Black Friday continues to evolve. From humble beginnings some 50 years ago, Black Friday has now become a global retail phenomenon. From Spain to Senegal and from Israel to Iceland, shoppers around the globe now enjoy the November bargain-fest.
In 2018, sales on the day around the world were on average 6.6 times greater than a regular Friday. They were highest in Pakistan, where shoppers spent more than 115 times as much as a regular Friday, followed by Hungary (97 times) and Italy (45 times). By comparison, US shoppers spent 21 times their typical Friday spend and British shoppers 15 times as much.
Footfall looks to have peaked in more mature markets, and online is where the growth lies. With the omni-channel nature of retailing today, the former separation of Black Friday and Cyber Monday is no longer relevant, and the promotional period has melded into one.
The trend towards perpetual and deeper discounting across the peak trading period means that new approaches are needed if retailers are to stand out and continue to profit.
Every year there are lessons to be learnt from Black Friday. Another consideration is whether the impulsive and excessive bargain-buying that the event was founded on will continue to resonate with younger consumers who tend to be more concerned about responsible and sustainable consumption.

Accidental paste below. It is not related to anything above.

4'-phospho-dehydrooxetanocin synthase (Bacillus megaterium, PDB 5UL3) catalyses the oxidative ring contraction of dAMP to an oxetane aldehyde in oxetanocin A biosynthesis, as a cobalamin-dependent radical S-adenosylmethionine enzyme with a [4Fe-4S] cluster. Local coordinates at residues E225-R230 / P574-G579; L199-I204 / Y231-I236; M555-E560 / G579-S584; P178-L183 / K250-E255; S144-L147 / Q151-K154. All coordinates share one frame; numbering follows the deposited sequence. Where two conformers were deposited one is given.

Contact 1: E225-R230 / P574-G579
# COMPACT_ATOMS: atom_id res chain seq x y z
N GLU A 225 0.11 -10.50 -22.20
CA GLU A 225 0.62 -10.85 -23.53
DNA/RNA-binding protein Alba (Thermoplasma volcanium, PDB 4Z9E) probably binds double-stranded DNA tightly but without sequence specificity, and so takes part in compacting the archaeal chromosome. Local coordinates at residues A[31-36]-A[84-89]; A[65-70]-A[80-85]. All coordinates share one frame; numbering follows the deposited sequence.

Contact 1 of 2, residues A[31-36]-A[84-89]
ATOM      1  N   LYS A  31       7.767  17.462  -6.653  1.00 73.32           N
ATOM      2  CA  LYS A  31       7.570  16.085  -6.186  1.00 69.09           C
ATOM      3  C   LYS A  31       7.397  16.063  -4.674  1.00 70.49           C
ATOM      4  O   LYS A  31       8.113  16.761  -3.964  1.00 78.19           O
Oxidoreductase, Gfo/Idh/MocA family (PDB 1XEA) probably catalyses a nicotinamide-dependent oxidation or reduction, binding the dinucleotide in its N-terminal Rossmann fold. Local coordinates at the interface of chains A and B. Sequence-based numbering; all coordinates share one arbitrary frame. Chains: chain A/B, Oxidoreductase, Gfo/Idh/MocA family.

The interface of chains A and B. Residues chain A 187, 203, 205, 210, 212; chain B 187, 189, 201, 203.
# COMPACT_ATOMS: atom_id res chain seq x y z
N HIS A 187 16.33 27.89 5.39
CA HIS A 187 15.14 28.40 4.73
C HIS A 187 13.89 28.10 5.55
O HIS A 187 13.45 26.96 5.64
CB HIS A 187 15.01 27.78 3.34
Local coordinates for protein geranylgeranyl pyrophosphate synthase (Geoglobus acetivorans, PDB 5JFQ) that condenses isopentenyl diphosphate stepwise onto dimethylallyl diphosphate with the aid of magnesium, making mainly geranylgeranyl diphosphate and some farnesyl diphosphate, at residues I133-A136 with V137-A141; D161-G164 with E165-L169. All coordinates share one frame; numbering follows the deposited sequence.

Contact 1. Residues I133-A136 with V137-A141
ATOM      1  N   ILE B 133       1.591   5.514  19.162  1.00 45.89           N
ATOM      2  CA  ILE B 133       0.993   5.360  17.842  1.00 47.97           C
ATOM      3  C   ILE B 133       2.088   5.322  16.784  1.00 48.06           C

In this paper, we set out seven steps to a successful campaign. These include:
- Make sure ‘doorbursting’ deals are still available on the day – there is a temptation to pre-release Black Friday deals as the launch creeps increasingly earlier.
- Stress-test logistics – the short window of heavy discounting can create unprecedented demand and easily overwhelm the normal running of operations.
- Make it easy, intuitive and fun to shop on mobile devices – optimisation and lightning-fast execution are game changers.
- Prepare to put crisis management into practice – operational failures and brutal media exposure can risk damaging reputations if they are not dealt with speedily and effectively.